The Ralph Civil Rights Act allows claims for up to $25,000.00 in penalties for victims of a hate crime or a threatened hate crime. A claim is based on the person being targeted because of his or her:
- sexual orientation,
- religion, or
- other protected characteristics.
Successful Ralph Act lawsuits can lead to recovery of:
In this article, the civil rights lawyers at the Shouse Law Office explain:
- 1. What is a Ralph Act lawsuit?
- 2. What are the protected classes?
- 3. What do I have to prove in a lawsuit?
- 4. What damages can be recovered?
1. What is a Ralph Act lawsuit?
A Ralph Act lawsuit is a civil claim for damages under the Ralph Civil Rights Act of 1976.1 The Ralph Act, along with the Bane Act, was meant to prevent hate crimes such as:
- Oral or written violent threats;
- Physical assault (actual or attempted);
- Graffiti; and/or
- Vandalism or other property damage.2
This law guarantees the right of people in protected classes to be free from both violence and intimidation. The Ralph Act does this by allowing them to file a lawsuit against perpetrators of a hate crime or discrimination. The Act also allows lawsuits to be filed against people who threaten those in protected classes.
Note that hate crime victims can either:
- file a complaint with California’s Department of Fair Employment and Housing (DFEH); or
- file a civil complaint with the applicable court
The deadline to file a complaint under the Ralph Act is one year after the hate crime victim learns of the perpetrator’s identity (as long as it is no more than three years after the victim was injured).
2. What are the protected classes?
The Ralph Civil Rights Act protects people who are in protected classes. If one person hurts or threatens someone else because they are in a protected class, it can lead to a lawsuit under California law. Protected classes (actual or perceived) include:
- Gender, including gender expression and identity,
- Skin color,
- Ancestry or heritage,
- National origin,
- Medical condition,
- Genetic information,
- Marital status,
- Sexual orientation (LGBT, etc.),
- Political affiliation,
- Position in a labor dispute,
- Primary language, and
- Immigration status.3
The Act expressly says that this list is not all-encompassing.4
Victims do not actually have to be in a protected class. If a defendant wrongly perceives someone as being in a protected class, they can be liable in a lawsuit.
Example: Dan threatens to run Ranjit over in his car for being Muslim. Ranjit is actually Sikh.
Note that lawsuits can be brought not only by the protected person but also by the attorney general or a district attorney or a city attorney.
3. What do I have to prove in a lawsuit?
What you have to prove in a Ralph Act lawsuit based on violence is slightly different than one based on threats. Both, however, center on whether your status in a protected class caused the violence or threat.
3.1. Lawsuits based on violent acts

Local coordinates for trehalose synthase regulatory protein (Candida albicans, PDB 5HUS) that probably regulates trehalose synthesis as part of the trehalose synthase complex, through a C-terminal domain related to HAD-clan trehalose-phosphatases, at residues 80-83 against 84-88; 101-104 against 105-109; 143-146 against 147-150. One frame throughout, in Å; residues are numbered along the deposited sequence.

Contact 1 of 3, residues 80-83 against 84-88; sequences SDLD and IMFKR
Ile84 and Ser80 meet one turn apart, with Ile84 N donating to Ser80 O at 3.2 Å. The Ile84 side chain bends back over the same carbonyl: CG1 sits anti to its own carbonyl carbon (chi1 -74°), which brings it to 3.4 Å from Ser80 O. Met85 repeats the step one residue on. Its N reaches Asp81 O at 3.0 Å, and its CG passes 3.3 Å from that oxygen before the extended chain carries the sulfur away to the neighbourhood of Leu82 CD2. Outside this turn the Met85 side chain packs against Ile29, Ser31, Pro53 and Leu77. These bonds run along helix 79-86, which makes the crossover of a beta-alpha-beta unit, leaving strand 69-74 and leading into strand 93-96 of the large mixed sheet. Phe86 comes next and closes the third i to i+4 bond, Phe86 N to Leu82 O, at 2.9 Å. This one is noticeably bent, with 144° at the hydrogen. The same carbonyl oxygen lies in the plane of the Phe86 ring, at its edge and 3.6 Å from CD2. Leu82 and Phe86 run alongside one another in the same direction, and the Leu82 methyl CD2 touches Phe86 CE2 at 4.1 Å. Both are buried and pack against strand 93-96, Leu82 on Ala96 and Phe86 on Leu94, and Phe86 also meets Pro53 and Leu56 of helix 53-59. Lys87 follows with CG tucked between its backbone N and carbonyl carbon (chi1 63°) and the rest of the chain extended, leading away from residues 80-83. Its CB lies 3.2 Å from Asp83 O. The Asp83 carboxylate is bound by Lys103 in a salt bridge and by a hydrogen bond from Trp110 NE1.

To be successful in a lawsuit based on violence, you have to prove that:
- The defendant committed a violent act against you or your property,
- A substantial motivating reason for the act of violence was the perception of your position in a protected class, and
- The violence was a substantial cause of your injuries.5
3.2. Lawsuits based on threats
Lawsuits that claim someone intimidated you with a threat of violence have to prove that:
- The defendant intentionally threatened violence against you or your property (physical assault and/or property damage),
- A substantial motivating reason for the threats of violence was the perception that you were in a protected class,
- A reasonable person in your shoes would have believed the defendant would carry out the threat and been intimidated by it, and
- The threat was a substantial factor in any losses or harms that you suffered.6
It is not necessary to show that the threats were carried out. Mere words can be enough for a Ralph Act civil action.7
4. What damages can be recovered?
Ralph Act plaintiffs may be awarded up to three times their actual damages (but no less than $4,000). In addition, plaintiffs may be eligible for punitive damages and attorney’s fees.
Specifically, claims demand compensation for such actual damages as:
- Medical bills associated with any physical injuries you suffered and required medical treatment,
- Wages lost while you were recuperating,
- Lost earning capacity,
- Pain and suffering, and
- Costs of property repair (such as from vandalism),
- Loss of consortium suffered by your family.
It can also include other financial losses that can be connected to threats or violence, such as:
- Moving costs,
- Mental anguish and emotional suffering from living in fear, and
- Additional security at home or work.
Punitive damages (exemplary damages) are also possible in a successful lawsuit. These seek to punish the defendant for their conduct. You can recover punitive damages even if you have already been fully compensated.
The Ralph Act, however, goes further than many other civil lawsuits. It allows victims to recover a civil fine of $25,000, as well. Victims can also recover attorney fees for the costs of pursuing their lawsuit. You can also get a restraining order against the defendant to keep them away from you.
The state of California’s civil rights laws allow you to defend yourself against people who violate your constitutional rights by attacking or threatening you for who you are. Our Los Angeles personal injury attorneys can help you file a lawsuit. Contact us today to get started.